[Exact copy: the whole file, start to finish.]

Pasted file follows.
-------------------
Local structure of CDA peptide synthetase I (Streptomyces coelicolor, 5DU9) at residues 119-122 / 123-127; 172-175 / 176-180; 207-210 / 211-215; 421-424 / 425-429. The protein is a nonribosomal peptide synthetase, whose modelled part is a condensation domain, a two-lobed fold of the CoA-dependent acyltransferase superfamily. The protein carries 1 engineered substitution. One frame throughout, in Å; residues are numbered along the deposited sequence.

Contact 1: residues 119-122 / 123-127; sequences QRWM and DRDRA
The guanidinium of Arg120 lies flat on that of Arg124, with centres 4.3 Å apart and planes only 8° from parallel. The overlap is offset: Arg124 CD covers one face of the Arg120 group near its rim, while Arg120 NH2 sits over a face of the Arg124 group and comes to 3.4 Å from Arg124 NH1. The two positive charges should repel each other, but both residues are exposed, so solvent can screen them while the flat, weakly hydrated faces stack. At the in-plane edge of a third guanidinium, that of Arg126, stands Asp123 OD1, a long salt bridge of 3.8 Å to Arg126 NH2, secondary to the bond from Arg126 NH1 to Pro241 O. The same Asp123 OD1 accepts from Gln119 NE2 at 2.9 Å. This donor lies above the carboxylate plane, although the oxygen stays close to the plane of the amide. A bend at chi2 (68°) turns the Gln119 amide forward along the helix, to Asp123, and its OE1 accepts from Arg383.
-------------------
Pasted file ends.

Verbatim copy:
Local structure of CDA peptide synthetase I (Streptomyces coelicolor, 5DU9) at residues 119-122 / 123-127; 172-175 / 176-180; 207-210 / 211-215; 421-424 / 425-429. The protein is a nonribosomal peptide synthetase, whose modelled part is a condensation domain, a two-lobed fold of the CoA-dependent acyltransferase superfamily. The protein carries 1 engineered substitution. One frame throughout, in Å; residues are numbered along the deposited sequence.

Contact 1: residues 119-122 / 123-127; sequences QRWM and DRDRA
The guanidinium of Arg120 lies flat on that of Arg124, with centres 4.3 Å apart and planes only 8° from parallel. The overlap is offset: Arg124 CD covers one face of the Arg120 group near its rim, while Arg120 NH2 sits over a face of the Arg124 group and comes to 3.4 Å from Arg124 NH1. The two positive charges should repel each other, but both residues are exposed, so solvent can screen them while the flat, weakly hydrated faces stack. At the in-plane edge of a third guanidinium, that of Arg126, stands Asp123 OD1, a long salt bridge of 3.8 Å to Arg126 NH2, secondary to the bond from Arg126 NH1 to Pro241 O. The same Asp123 OD1 accepts from Gln119 NE2 at 2.9 Å. This donor lies above the carboxylate plane, although the oxygen stays close to the plane of the amide. A bend at chi2 (68°) turns the Gln119 amide forward along the helix, to Asp123, and its OE1 accepts from Arg383.